At its best, the game combines its combat, platforming, and variety to make unique encounters that ask you to do everything: blow up a shield generator protecting multiple enemies before using riding a rail high enough to jump on a flying robot and crashing it into a group of baddies before chopping up a couple more with Blink. When Ghostrunner is firing on all cylinders, and you’re playing well, you feel unstoppable. Each encounter is just as much a puzzle as it is a battle, requiring you to prioritize targets, make quick decisions, and scan for new threats as you keep moving. There are several different ways to approach just about every encounter, and the game rewards you for trying new things. Death may be frequent, but it is largely forgiving, especially when you get back into the action so quickly.
It’s ironic, then, that the game is often at its worst when it actually tries to do puzzles. These happen in Cybervoid, Ghostrunner’s equivalent of an interactive computer matrix. Some require you to rotate blocks, while another tasks you with collecting 13 items while traversing a rotating object. These parts remove what makes Ghostrunner so engaging – its movement and combat – and replace them with stuff that just isn’t interesting or doesn’t feel good. There are plenty of good moments in Cybervoid, but when I was faced with sections like these, I often wished the game would play to its strengths.
"Ghostrunner is an unforgiving game that requires nothing less than sustained periods of perfection to succeed. You’ll have to have quick reflexes and be able to adapt on the fly to progress."
As good as Ghostrunner is, its design can be a weakness. This is especially true during the game’s boss fights, which require you to execute at a high level in throughout the encounter. The game does give you checkpoints between phases, but you have to complete the entire thing in one go. If you decide to take a break, you’ll lose all of your progress. This is especially annoying if you’re stuck on a particular part. You’ll have to do the segment between the tricky bit and the checkpoint over and over again if you die, and it’s a bit irritating performing the same rote actions over and over to get to the past you want to attempt, only to immediately die and do it all over again.
Ghostrunner is pretty generous with its checkpoints in most levels, but having something you have to play through in a single-sitting if you don’t want to start all over can be infuriating, especially if you’re a ways in and just want to stop. That happened to me. Knowing from experience that quitting the level and taking a break would erase my progress, I kept going. I played until my hands hurt, and then I played some more. When I finally won, it felt incredible, but I was irritated that the game wouldn’t treat my progress the same way it would any other level, especially since the game’s boss fights are so clearly divided into multiple segments.
Ghostrunner is an unforgiving game that requires nothing less than sustained periods of perfection to succeed. You’ll have to have quick reflexes and be able to adapt on the fly to progress, and a single error means you’ll be doing whatever you just did over again. It’s not the hardest game I’ve ever played, but it can be an exceptionally frustrating one, especially if you get stuck, which will turn a lot of players off.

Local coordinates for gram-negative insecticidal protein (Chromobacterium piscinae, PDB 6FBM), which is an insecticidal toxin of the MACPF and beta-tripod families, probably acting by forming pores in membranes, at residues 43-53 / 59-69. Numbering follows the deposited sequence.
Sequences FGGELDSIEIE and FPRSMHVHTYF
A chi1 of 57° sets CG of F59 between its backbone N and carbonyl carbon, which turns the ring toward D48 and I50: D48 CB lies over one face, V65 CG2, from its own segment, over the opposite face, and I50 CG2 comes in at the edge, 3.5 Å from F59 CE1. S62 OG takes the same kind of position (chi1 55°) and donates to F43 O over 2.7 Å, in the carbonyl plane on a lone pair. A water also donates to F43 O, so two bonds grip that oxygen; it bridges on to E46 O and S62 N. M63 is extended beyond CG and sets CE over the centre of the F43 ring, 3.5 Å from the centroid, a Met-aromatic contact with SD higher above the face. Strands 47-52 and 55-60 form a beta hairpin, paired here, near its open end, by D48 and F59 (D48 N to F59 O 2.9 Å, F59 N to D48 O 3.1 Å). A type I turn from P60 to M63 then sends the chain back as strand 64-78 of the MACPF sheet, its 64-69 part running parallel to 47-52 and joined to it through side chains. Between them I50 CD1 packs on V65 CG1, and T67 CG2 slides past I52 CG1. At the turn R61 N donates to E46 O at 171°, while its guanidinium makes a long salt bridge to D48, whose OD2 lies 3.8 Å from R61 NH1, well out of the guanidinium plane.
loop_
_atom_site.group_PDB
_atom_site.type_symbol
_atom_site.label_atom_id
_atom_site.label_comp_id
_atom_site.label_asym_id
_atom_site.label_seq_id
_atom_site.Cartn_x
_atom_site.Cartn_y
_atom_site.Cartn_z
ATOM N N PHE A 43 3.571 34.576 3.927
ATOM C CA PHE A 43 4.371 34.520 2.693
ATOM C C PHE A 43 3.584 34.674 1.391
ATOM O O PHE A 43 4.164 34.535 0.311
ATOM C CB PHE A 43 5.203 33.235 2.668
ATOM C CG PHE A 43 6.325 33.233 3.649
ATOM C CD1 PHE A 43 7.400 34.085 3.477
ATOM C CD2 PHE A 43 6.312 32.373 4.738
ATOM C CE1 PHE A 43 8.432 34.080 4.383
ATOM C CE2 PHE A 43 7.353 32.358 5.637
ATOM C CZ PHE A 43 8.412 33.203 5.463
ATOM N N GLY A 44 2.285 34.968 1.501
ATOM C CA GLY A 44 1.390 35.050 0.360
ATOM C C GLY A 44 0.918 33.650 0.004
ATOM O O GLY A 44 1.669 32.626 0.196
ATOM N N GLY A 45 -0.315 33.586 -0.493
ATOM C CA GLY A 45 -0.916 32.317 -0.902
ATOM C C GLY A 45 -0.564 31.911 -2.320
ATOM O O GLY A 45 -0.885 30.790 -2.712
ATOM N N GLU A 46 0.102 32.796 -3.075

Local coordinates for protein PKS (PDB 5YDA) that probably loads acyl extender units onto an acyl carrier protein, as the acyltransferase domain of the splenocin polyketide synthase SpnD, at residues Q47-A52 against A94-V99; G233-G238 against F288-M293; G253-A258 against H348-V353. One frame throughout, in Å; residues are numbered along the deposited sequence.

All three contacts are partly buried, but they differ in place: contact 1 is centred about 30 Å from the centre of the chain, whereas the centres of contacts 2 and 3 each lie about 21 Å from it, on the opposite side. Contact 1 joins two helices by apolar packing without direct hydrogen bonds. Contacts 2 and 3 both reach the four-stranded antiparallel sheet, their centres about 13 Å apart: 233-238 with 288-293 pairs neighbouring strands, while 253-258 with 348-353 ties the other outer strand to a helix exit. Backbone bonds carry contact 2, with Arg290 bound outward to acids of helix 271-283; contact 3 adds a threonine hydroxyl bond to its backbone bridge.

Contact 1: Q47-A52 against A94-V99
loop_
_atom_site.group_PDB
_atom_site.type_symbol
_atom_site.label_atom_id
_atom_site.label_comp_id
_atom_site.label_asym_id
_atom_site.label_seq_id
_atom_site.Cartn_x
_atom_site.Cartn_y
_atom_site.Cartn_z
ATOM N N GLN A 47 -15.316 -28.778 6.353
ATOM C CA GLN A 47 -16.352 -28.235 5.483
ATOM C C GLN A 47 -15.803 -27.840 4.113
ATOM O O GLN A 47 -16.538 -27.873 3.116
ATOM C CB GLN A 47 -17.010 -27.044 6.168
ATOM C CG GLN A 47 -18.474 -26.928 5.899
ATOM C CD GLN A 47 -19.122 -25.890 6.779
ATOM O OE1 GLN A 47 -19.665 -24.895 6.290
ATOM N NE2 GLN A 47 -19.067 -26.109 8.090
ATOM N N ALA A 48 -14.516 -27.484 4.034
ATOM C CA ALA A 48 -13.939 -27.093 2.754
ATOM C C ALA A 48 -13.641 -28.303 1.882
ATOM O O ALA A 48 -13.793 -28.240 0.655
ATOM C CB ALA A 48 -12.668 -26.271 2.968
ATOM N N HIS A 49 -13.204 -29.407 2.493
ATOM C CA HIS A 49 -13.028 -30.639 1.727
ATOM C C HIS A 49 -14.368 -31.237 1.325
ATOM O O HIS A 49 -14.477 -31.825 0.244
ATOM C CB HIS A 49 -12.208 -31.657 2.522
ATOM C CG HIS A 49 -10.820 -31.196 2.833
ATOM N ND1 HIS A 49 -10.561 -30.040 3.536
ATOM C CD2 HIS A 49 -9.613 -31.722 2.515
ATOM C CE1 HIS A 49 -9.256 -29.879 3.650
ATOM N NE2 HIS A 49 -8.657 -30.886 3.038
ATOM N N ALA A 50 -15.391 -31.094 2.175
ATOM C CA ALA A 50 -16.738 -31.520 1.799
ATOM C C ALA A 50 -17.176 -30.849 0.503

"whether you play it once or a thousand times, Ghostrunner has enough variety, confidence, and style to make any action fan happy."
That said, there’s still a whole lot to like here. This is a game that plays very, very well and its always introducing some new wrinkle to make these interesting. It’s also immaculately produced, Ghostrunner is absolutely gorgeous: ruined industrial areas are dirty and feel like real places designed for real things, while the city at the heart of Dharma Tower nails the neon-fused, grungy aesthetic that has been a cyberpunk staple since Blade Runner and Neuromancer.
The soundtrack, a synth-fueled fever dream, effortlessly enhances every aspect of the title, from the strange, shifting spaces of Cybervoid to the neon-drenched combat arenas of Dharma Tower’s residential area. It’s rare for a video game soundtrack to be so good that I want to listen to it outside the game, but Ghostrunner’s kept my head bobbing to the rhythm throughout, which is no small feat. The game runs well, too. I ran it on an RTX 2060 Super and an i5 6600k and nearly maxed every setting without seeing any dips in performance.
Ghostrunner isn’t a long game, but it doesn’t need to be. I’d imagine most players will finish it in around 6-8 hours, depending on their skill level, but this is a game that’s dying to be replayed. Despite its obvious influences, Ghostrunner feels unique. It can be frustrating at times, but Ghostrunner is game with an enormous amount of depth, and one that speedrunners will be testing themselves against for years. But whether you play it once or a thousand times, Ghostrunner has enough variety, confidence, and style to make any action fan happy. I wasn’t really sure what I was getting myself into the first time I set foot in Dharma Tower, but I do know one thing: I’ll definitely be coming back for more.
This game was reviewed on PC.
Fantastic art design and soundtrack. Interesting story. Fast-paced gameplay with a ton of depth. Unique upgrades system. Lots of replayability. Large amounts of player freedom.
Some moments can be incredibly frustrating. No way to save checkpoints during boss encounters if you quit the level. Puzzle elements are a bit undercooked.